This is the city that gradually spreads on both sides of the beautiful Bosphorus which was naturally formed early in the IVth Period of Geology as the sea water occupied the deep and narrow valley. The city has been the capital for three empires and been attractive for its historical treasure besides the beauty of the surrounding landscape. In 660 B.C., the Megarians who were leaded by Byzas for settlement in where today Topkapi Palace stands erect, named the city as Byzantion in memory of their commander.

When the Byzas, Megarians asked their prophets where to set up their “home”, their prophets said “against the land of the blinds”. On exploration of the Bosphorus the Megarians were fascinated by the uninhabited beauty of the landscape and as the land accross the water was already occupied by the Khalkhedonians, they thought one who leaves such beauty uninhabited and lives against it must be blind and obeyed their prophets’ foresight with pleasure. A century later than the establishment Byzantion was occupied by Persians in 513 B.C. and then by Athens and Spartians. In a period of conflict between Athens and Spartians, Macedonian Kingdom under King Philippos II’s reign had become powerful day after day. Although this expansive Kingdom captured Byzantion in 340 B.C., was unable to occupy. After Greece was dominated by Alexander who took over King Philippos II, Persians were also attacked by him and Alexander got hold of Anatolia defeating the Persians in 334 B.C.. Following the death of Alexander, the city was governed by his victorious commanders until it was tremendously destroyed by the Galatian attacks after 278 B.C.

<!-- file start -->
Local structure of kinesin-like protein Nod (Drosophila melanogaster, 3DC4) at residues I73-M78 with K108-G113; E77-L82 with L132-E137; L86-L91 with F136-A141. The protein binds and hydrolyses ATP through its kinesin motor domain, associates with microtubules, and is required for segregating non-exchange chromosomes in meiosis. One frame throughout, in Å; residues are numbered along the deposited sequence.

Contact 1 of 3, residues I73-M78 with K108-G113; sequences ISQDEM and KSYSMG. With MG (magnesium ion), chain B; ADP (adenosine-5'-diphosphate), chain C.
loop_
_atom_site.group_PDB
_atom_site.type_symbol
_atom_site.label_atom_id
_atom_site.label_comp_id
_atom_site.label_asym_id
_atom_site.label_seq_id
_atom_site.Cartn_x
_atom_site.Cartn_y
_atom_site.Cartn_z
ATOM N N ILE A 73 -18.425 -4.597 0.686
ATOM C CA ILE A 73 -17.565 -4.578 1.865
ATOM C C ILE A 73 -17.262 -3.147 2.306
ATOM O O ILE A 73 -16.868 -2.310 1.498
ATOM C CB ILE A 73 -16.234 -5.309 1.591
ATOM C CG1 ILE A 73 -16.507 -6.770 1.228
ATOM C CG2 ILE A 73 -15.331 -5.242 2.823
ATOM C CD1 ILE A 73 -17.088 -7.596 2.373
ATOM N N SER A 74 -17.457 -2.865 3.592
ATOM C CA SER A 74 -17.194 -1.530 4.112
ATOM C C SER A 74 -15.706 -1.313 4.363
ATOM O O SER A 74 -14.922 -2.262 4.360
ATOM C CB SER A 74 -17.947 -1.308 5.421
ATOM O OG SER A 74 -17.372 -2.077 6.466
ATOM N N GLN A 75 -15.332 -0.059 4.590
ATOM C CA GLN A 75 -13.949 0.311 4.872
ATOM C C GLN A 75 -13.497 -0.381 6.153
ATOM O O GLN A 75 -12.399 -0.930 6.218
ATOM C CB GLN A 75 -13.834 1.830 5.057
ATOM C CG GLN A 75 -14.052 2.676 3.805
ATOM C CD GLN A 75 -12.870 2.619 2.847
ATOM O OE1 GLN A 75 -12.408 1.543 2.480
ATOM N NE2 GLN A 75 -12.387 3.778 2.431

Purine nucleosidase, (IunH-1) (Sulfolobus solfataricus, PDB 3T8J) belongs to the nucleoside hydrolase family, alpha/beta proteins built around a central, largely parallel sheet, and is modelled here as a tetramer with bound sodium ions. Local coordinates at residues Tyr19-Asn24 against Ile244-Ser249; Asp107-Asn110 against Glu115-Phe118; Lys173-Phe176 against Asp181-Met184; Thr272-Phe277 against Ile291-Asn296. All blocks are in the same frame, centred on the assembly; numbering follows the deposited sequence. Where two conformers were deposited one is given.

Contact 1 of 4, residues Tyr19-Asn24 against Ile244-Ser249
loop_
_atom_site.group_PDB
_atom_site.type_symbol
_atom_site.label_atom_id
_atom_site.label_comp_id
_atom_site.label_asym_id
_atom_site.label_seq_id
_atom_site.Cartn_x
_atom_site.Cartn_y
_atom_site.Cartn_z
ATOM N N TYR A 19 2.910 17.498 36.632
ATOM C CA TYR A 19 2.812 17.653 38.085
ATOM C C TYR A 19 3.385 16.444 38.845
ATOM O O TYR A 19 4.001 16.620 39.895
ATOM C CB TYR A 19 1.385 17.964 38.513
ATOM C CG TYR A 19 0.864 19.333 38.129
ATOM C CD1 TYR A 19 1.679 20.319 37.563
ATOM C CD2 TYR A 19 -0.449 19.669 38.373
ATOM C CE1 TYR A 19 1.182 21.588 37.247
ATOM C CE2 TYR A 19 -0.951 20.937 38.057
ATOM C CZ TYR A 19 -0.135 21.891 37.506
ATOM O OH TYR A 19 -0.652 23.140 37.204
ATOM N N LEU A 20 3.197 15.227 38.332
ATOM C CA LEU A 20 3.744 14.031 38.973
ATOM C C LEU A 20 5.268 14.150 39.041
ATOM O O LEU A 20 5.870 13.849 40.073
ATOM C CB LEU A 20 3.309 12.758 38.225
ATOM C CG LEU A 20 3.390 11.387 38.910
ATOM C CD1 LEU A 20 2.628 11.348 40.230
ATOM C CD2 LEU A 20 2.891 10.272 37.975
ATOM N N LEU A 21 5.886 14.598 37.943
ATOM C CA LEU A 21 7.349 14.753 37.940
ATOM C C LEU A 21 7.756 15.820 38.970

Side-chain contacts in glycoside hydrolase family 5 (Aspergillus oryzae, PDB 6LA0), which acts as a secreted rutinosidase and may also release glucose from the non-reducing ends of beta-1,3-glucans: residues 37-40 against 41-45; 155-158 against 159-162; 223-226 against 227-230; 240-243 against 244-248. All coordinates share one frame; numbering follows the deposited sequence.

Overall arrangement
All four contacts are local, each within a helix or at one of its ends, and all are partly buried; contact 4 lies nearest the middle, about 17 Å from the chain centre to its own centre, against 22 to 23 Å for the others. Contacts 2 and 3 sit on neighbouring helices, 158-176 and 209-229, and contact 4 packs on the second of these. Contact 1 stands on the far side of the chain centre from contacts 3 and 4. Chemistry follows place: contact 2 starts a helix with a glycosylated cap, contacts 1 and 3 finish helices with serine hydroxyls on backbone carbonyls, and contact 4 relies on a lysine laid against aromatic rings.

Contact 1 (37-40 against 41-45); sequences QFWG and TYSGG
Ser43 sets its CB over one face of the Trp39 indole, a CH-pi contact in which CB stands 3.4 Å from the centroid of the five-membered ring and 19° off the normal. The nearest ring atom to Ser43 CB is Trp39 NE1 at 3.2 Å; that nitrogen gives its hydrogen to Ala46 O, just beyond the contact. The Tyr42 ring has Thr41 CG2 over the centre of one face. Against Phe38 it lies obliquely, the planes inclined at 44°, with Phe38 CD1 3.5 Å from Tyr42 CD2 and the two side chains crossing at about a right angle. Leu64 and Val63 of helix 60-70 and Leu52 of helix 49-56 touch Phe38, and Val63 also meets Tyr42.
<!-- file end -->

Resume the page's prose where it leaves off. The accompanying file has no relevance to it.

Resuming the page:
In that period of fluctuation, Byzantion eventually was dominated by Romans who were about to establish a global Empire after the defeat of Macedonians in 146 B.C. and the city was governed under the force of Roman State of Thrace. Roman Emperor Septimus Severus ordered total destruction of the Byzantion and massacre of the Byzantians who were with his rival Roman General Niger.